I’d like to start a blog so I can share my own experience and
    views online. Please let me know if you have any ideas or tips
    for brand new aspiring blog owners. Thankyou!

  2. Gena,

    I didn’t know that hummus was so easy to make. Thanks for the encouragement and letting us know that it isn’t as hard as many of us think.

    Good luck with the internet and power…hope all gets settled soon.


    ~Garret (Juicing Blogger @ Juicingpedia)

  3. It’s like the stars aligned and you posted this. I have been asking myself all WEEK, what have I done wrong?? Thank you. Thank you. Thank you.

  4. Lovely! I’ve been reading you for such a long time that when I saw your Food 52 post plugged on The Hairpin I thought I’d mention this. They describe you as a “mostly vegan” writer; I think because it reads that you eat “a mostly raw, vegan diet.” A mix-up of adjectival distribution that sadly obscures your philosophy 🙁 I hope they fix it.

    • Aw, thank you, Amanda. Those kinds of language distinctions do indeed mean a lot to me, so I commented to clarify 🙂 I appreciate your catching this for me. xo

  5. Gena these are some of your best photos ever! Love them…so pretty!

    And hummus making isn’t something I think too much of these days but once upon a time, I used to measure things more carefully. Now…it’s just sort of add it all in and turn on the Vita 🙂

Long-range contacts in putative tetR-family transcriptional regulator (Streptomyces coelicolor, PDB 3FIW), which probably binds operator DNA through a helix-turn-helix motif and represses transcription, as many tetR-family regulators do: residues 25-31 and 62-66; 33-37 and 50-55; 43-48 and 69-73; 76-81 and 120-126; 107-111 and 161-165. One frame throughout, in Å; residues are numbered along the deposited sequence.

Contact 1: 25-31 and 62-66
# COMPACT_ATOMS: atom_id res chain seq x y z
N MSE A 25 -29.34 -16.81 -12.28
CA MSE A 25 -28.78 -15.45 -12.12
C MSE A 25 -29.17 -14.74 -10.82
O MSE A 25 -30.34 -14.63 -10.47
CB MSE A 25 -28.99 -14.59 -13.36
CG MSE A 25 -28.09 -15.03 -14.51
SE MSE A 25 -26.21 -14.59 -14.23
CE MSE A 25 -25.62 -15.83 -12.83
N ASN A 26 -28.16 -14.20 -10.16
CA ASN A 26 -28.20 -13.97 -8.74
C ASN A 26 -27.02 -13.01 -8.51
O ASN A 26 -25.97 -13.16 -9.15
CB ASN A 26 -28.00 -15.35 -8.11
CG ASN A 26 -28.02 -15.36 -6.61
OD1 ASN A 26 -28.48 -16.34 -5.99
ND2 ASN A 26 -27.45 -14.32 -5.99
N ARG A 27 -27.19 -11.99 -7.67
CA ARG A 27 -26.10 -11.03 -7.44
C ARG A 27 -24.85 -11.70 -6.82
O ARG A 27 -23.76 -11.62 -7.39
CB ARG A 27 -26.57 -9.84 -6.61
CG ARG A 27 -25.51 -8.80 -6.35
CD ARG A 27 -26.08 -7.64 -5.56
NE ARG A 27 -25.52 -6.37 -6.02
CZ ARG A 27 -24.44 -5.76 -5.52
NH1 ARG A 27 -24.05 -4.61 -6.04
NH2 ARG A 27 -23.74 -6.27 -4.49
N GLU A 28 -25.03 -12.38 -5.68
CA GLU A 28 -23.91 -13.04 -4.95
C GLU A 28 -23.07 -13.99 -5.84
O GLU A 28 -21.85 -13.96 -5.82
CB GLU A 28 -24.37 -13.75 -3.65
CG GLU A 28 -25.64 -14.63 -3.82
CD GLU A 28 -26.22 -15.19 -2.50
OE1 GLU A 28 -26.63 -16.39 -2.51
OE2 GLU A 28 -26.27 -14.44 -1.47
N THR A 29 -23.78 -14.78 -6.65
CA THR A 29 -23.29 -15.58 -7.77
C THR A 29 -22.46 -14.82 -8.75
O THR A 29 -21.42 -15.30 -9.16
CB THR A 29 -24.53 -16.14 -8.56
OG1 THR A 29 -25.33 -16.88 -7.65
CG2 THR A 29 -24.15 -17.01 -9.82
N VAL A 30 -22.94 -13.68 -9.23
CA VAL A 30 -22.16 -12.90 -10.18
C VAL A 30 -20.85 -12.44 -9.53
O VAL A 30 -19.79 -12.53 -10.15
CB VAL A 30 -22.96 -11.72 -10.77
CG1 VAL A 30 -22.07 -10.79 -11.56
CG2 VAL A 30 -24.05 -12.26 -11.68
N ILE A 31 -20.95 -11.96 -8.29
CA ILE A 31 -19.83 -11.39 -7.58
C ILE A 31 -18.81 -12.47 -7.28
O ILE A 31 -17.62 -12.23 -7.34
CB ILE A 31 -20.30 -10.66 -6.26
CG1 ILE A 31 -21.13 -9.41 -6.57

6. I’ve read the warm beans trick in many places but I’m still not sold on it. I believe it helps, but then you have warm hummus, which makes it must harder to adjust taste. Just like seasoning a stew, you season it when it’s hot because that’s how you plan to serve it; when you try cold stew the flavors just aren’t as pronounced.

    Either way hummus still rocks and your tips are awesome. Another great tip would be to write down your recipes so that when you strike the one that works best for you you don’t forget it! 😀

  7. Thank you for posting this, as a few nasty hummus-making attempts have turned me to buying from restaurants mostly (I prefer this way because at least I’m giving kudos to local restaurant owners who, let’s face it, do it far better than I). This is great timing, though, because I’m almost ready to make another tempt… I think you may have helped to expedite the process!